Tale/innlegg | Dato: 19.01.2009
I utenriksminister Jonas Gahr Støres sykdomsfravær holdt statssekretær Elisabeth Walaas denne åpningstalen under Arctic Frontiers Conference i Tromsø.
Check against delivery*
Ladies and gentlemen,
It is a great pleasure for me to address this important conference on behalf of the minister of foreign affairs.
First of all, being in Tromsø today has a special meaning. Tromsø and Gaza are sister cities. The people of Tromsø therefore feel personally involved in the events that are unfolding, and feel a particular grief when they learn about the loss of civilian lives and the destruction in Gaza. Last week you marched through the streets here in Tromsø calling for an end to all hostilities. I join you in your call, and I assure you that Norway is making every effort to help put an end to the violence we are now seeing every day.
I also want to mention professor Mads Gilbert of this university. We are all glad to see him back in Tromsø, in good health, while we thank him and his colleagues from NORWAC for their efforts to save lives in Gaza.
The special relationship between Tromsø and Gaza is a reminder to us all of how the world is “shrinking”, and that human suffering is a concern to each and every one of us. “Worlds apart” is no longer a meaningful expression. Even here at the shores of the Arctic Ocean, events in the Middle East are on everyone’s mind.
The Arctic Frontiers conference is an outstanding illustration of Tromsø’s position as an international hub for High North activities. And this university is a key element of this hub. Rector Aarbakke, you wrote an article in Nordlys last month in which you stated that the University of Tromsø is a success story. I couldn’t agree more! One point from your article I want to mention is that in relative terms, the University of Tromsø is Norway’s most international university. The audience here today clearly reflects this.
The ongoing High North activities here are currently being reinforced by the establishment of Tromsø High North Cluster (ThinC), a project organisation lead by the University of Tromsø. The cluster now includes four high-ranking research institutes and private companies. In my opinion, the High North Cluster will contribute significantly to the implementation of the Norwegian Government’s High North strategy. Our aims are increased opportunities, activity and presence in the North, and a knowledge-based future for the northernmost parts of our country.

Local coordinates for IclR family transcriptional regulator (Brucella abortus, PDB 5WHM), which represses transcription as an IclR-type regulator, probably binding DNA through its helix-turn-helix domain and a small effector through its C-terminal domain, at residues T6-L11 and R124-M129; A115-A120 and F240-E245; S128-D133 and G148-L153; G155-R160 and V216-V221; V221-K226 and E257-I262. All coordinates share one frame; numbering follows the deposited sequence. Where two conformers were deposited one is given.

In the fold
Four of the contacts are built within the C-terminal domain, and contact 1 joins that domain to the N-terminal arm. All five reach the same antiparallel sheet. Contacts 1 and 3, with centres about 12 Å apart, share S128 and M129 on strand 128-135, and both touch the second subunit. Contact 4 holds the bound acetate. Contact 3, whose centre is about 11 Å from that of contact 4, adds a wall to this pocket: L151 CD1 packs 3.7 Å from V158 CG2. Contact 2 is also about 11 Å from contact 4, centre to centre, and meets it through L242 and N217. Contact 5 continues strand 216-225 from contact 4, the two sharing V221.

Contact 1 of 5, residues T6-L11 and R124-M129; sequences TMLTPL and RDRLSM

We have come together here in Tromsø on the very last day in office of the Bush administration, represented among us by Assistant Secretary James Slutz, who will speak to us later today. On his last day in office! Let me take this opportunity to commend President Bush’s team for the Presidential directive establishing the policy of the United States with respect to the Arctic region, which was presented earlier this month.
We very much welcome the directive’s focus on the implementation of the international Law of the Sea and on full utilisation of the existing cooperative frameworks to successfully meet the future challenges in the High North. And it is with great expectations that we look forward to cooperating with the Obama administration in the Arctic, as well as in all other areas, starting from tomorrow.
I also welcome the European Commission’s communication on the Arctic region, aiming at increased awareness in the European Union of Arctic matters and sound development of human activity in this area. Commissioner Borg, also present among us here, will play a key role in the follow-up of the Commission’s policy on the Arctic.
Russia is soon expected to publish an Arctic strategy, called “Strategy for the Exploitation of the Arctic 2020”. We hope that the Russian strategy will lead to even closer cooperation. Deputy Minister Donskoi will tell us more about Russian activities in the Arctic later this morning.
With melting ice and growing prospects of increased human activity the vast Russian areas in the north cannot be left without a sufficiently strong presence and an adequate level of activity. Russia has legitimate interests in the Arctic region and a lot of knowledge and capabilities, expertise and opportunities to offer. For instance, the Russians have more icebreakers than the rest of the world combined.
I would like to highlight some of the legal aspects and the existing cooperative frameworks that regulate activity in the Arctic, and then move on to say something about three key areas of human activity where developments may significantly change the picture in the Arctic – transportation, energy and science. But first of all: a main reason why interest in the Arctic is growing is, sadly, the environment and climate change.
Climate change is the biggest challenge facing humanity. The international financial crisis will pass, but the damage to the environment will be with us for generations.